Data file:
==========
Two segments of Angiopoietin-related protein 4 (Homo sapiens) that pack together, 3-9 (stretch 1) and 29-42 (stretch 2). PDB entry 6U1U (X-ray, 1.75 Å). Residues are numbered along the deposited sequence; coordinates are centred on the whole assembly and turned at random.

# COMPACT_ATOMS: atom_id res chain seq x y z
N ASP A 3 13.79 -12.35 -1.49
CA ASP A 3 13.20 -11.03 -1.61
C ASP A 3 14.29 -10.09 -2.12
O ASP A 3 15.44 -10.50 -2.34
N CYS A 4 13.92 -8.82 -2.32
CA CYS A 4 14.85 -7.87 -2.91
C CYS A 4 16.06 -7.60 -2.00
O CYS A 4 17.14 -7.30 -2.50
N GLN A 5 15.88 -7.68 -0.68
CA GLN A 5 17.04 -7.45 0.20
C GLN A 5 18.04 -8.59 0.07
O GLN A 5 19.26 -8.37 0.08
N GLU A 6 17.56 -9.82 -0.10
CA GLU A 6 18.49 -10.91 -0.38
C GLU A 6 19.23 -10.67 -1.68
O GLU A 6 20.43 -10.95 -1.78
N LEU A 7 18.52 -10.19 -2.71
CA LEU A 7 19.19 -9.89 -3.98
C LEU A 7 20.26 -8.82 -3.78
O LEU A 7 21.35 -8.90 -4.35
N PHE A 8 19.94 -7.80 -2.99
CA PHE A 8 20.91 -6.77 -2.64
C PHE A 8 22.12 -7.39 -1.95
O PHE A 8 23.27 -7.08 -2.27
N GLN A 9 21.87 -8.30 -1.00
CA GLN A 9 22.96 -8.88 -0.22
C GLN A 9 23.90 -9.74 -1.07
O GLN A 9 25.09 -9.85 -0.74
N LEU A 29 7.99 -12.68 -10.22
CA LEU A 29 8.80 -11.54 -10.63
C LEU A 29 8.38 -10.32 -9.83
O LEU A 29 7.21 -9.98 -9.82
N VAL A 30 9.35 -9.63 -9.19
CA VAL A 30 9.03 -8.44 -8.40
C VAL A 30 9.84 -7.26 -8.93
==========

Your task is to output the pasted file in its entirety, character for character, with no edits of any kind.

Two segments of Angiopoietin-related protein 4 (Homo sapiens) that pack together, 3-9 (stretch 1) and 29-42 (stretch 2). PDB entry 6U1U (X-ray, 1.75 Å). Residues are numbered along the deposited sequence; coordinates are centred on the whole assembly and turned at random.

# COMPACT_ATOMS: atom_id res chain seq x y z
N ASP A 3 13.79 -12.35 -1.49
CA ASP A 3 13.20 -11.03 -1.61
C ASP A 3 14.29 -10.09 -2.12
O ASP A 3 15.44 -10.50 -2.34
N CYS A 4 13.92 -8.82 -2.32
CA CYS A 4 14.85 -7.87 -2.91
C CYS A 4 16.06 -7.60 -2.00
O CYS A 4 17.14 -7.30 -2.50
N GLN A 5 15.88 -7.68 -0.68
CA GLN A 5 17.04 -7.45 0.20
C GLN A 5 18.04 -8.59 0.07
O GLN A 5 19.26 -8.37 0.08
N GLU A 6 17.56 -9.82 -0.10
CA GLU A 6 18.49 -10.91 -0.38
C GLU A 6 19.23 -10.67 -1.68
O GLU A 6 20.43 -10.95 -1.78
N LEU A 7 18.52 -10.19 -2.71
CA LEU A 7 19.19 -9.89 -3.98
C LEU A 7 20.26 -8.82 -3.78
O LEU A 7 21.35 -8.90 -4.35
N PHE A 8 19.94 -7.80 -2.99
CA PHE A 8 20.91 -6.77 -2.64
C PHE A 8 22.12 -7.39 -1.95
O PHE A 8 23.27 -7.08 -2.27
N GLN A 9 21.87 -8.30 -1.00
CA GLN A 9 22.96 -8.88 -0.22
C GLN A 9 23.90 -9.74 -1.07
O GLN A 9 25.09 -9.85 -0.74
N LEU A 29 7.99 -12.68 -10.22
CA LEU A 29 8.80 -11.54 -10.63
C LEU A 29 8.38 -10.32 -9.83
O LEU A 29 7.21 -9.98 -9.82
N VAL A 30 9.35 -9.63 -9.19
CA VAL A 30 9.03 -8.44 -8.40
C VAL A 30 9.84 -7.26 -8.93